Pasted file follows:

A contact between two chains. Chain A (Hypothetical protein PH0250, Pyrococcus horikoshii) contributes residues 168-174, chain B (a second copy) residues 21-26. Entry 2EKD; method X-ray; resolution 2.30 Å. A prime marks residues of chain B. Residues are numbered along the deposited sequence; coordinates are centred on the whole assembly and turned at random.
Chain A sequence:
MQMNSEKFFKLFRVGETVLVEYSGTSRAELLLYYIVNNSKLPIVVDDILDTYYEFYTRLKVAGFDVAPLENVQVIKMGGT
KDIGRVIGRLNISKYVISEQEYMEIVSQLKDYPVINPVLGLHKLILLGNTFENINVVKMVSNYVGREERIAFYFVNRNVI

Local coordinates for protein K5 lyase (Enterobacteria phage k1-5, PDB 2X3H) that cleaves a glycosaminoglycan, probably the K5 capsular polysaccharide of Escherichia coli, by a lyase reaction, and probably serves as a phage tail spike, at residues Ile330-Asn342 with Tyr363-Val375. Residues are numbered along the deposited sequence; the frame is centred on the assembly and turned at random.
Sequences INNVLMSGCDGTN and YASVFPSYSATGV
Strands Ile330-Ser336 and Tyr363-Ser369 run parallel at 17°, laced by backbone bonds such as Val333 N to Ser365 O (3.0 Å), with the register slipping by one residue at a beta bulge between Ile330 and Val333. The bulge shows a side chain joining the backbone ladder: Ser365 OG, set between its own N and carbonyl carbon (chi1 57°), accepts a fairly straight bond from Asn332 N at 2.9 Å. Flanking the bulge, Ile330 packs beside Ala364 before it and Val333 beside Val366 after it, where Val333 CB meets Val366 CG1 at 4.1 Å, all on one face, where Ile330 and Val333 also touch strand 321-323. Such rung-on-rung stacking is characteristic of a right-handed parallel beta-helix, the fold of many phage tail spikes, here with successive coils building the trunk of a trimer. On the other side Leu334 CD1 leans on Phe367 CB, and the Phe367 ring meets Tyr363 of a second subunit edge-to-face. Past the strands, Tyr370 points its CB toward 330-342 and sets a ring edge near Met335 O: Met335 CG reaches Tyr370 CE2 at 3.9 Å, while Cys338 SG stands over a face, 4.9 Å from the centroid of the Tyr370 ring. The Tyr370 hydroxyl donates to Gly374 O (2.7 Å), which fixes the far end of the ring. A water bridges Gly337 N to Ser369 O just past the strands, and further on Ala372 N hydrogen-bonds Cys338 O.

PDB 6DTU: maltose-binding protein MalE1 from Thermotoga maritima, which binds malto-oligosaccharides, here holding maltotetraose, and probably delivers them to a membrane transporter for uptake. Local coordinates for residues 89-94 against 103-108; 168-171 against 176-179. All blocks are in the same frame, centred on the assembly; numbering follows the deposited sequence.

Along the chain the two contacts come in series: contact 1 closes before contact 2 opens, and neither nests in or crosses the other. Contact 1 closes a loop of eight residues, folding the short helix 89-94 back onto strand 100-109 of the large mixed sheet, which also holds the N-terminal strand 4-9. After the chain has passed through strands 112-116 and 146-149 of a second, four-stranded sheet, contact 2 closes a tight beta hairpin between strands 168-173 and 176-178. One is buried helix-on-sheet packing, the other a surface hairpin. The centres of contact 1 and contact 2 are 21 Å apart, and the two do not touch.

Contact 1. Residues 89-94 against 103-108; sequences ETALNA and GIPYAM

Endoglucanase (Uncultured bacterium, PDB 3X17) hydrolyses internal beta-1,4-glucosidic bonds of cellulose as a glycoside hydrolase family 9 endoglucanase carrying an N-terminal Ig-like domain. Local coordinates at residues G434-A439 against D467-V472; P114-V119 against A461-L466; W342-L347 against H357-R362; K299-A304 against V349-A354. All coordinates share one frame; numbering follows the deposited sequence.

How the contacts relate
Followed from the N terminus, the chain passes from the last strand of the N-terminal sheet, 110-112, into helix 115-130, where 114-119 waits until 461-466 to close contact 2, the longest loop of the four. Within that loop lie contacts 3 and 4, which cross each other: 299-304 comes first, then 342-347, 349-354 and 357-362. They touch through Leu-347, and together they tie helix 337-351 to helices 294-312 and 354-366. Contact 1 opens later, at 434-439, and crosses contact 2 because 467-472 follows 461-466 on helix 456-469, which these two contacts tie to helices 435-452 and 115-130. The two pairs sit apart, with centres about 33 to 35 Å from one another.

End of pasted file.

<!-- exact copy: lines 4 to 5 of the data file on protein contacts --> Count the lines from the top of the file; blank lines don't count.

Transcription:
KDIGRVIGRLNISKYVISEQEYMEIVSQLKDYPVINPVLGLHKLILLGNTFENINVVKMVSNYVGREERIAFYFVNRNVI

Local coordinates for protein K5 lyase (Enterobacteria phage k1-5, PDB 2X3H) that cleaves a glycosaminoglycan, probably the K5 capsular polysaccharide of Escherichia coli, by a lyase reaction, and probably serves as a phage tail spike, at residues Ile330-Asn342 with Tyr363-Val375. Residues are numbered along the deposited sequence; the frame is centred on the assembly and turned at random.